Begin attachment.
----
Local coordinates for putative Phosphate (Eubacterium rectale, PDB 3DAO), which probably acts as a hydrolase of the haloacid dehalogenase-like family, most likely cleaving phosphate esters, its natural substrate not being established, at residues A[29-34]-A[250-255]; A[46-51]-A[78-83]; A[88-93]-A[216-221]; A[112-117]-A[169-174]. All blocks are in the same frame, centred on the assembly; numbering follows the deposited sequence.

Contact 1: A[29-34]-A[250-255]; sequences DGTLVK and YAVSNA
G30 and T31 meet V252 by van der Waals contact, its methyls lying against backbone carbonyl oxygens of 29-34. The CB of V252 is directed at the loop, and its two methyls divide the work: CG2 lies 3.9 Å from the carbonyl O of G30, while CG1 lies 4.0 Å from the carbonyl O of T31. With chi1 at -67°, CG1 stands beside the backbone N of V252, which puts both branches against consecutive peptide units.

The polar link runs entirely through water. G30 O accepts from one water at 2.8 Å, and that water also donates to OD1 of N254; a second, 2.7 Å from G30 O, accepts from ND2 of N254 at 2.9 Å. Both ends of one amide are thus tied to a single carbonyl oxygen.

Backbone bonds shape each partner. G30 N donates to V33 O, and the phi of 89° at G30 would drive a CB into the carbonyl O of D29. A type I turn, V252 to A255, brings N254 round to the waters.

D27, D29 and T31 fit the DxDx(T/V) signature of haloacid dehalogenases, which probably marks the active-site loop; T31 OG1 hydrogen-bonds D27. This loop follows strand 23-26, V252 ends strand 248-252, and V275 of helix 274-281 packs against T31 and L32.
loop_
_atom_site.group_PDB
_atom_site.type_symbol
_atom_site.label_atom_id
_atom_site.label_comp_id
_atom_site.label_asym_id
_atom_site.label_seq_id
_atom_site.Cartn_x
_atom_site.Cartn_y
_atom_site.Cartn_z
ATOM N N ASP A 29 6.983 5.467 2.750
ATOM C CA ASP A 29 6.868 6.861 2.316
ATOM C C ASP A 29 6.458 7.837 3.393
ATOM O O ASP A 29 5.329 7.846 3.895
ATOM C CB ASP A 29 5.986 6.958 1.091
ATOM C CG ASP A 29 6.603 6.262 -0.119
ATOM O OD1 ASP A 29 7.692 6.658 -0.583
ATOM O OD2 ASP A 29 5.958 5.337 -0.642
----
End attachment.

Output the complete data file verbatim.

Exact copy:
Local coordinates for putative Phosphate (Eubacterium rectale, PDB 3DAO), which probably acts as a hydrolase of the haloacid dehalogenase-like family, most likely cleaving phosphate esters, its natural substrate not being established, at residues A[29-34]-A[250-255]; A[46-51]-A[78-83]; A[88-93]-A[216-221]; A[112-117]-A[169-174]. All blocks are in the same frame, centred on the assembly; numbering follows the deposited sequence.

Contact 1: A[29-34]-A[250-255]; sequences DGTLVK and YAVSNA
G30 and T31 meet V252 by van der Waals contact, its methyls lying against backbone carbonyl oxygens of 29-34. The CB of V252 is directed at the loop, and its two methyls divide the work: CG2 lies 3.9 Å from the carbonyl O of G30, while CG1 lies 4.0 Å from the carbonyl O of T31. With chi1 at -67°, CG1 stands beside the backbone N of V252, which puts both branches against consecutive peptide units.

The polar link runs entirely through water. G30 O accepts from one water at 2.8 Å, and that water also donates to OD1 of N254; a second, 2.7 Å from G30 O, accepts from ND2 of N254 at 2.9 Å. Both ends of one amide are thus tied to a single carbonyl oxygen.

Backbone bonds shape each partner. G30 N donates to V33 O, and the phi of 89° at G30 would drive a CB into the carbonyl O of D29. A type I turn, V252 to A255, brings N254 round to the waters.

D27, D29 and T31 fit the DxDx(T/V) signature of haloacid dehalogenases, which probably marks the active-site loop; T31 OG1 hydrogen-bonds D27. This loop follows strand 23-26, V252 ends strand 248-252, and V275 of helix 274-281 packs against T31 and L32.
loop_
_atom_site.group_PDB
_atom_site.type_symbol
_atom_site.label_atom_id
_atom_site.label_comp_id
_atom_site.label_asym_id
_atom_site.label_seq_id
_atom_site.Cartn_x
_atom_site.Cartn_y
_atom_site.Cartn_z
ATOM N N ASP A 29 6.983 5.467 2.750
ATOM C CA ASP A 29 6.868 6.861 2.316
ATOM C C ASP A 29 6.458 7.837 3.393
ATOM O O ASP A 29 5.329 7.846 3.895
ATOM C CB ASP A 29 5.986 6.958 1.091
ATOM C CG ASP A 29 6.603 6.262 -0.119
ATOM O OD1 ASP A 29 7.692 6.658 -0.583
ATOM O OD2 ASP A 29 5.958 5.337 -0.642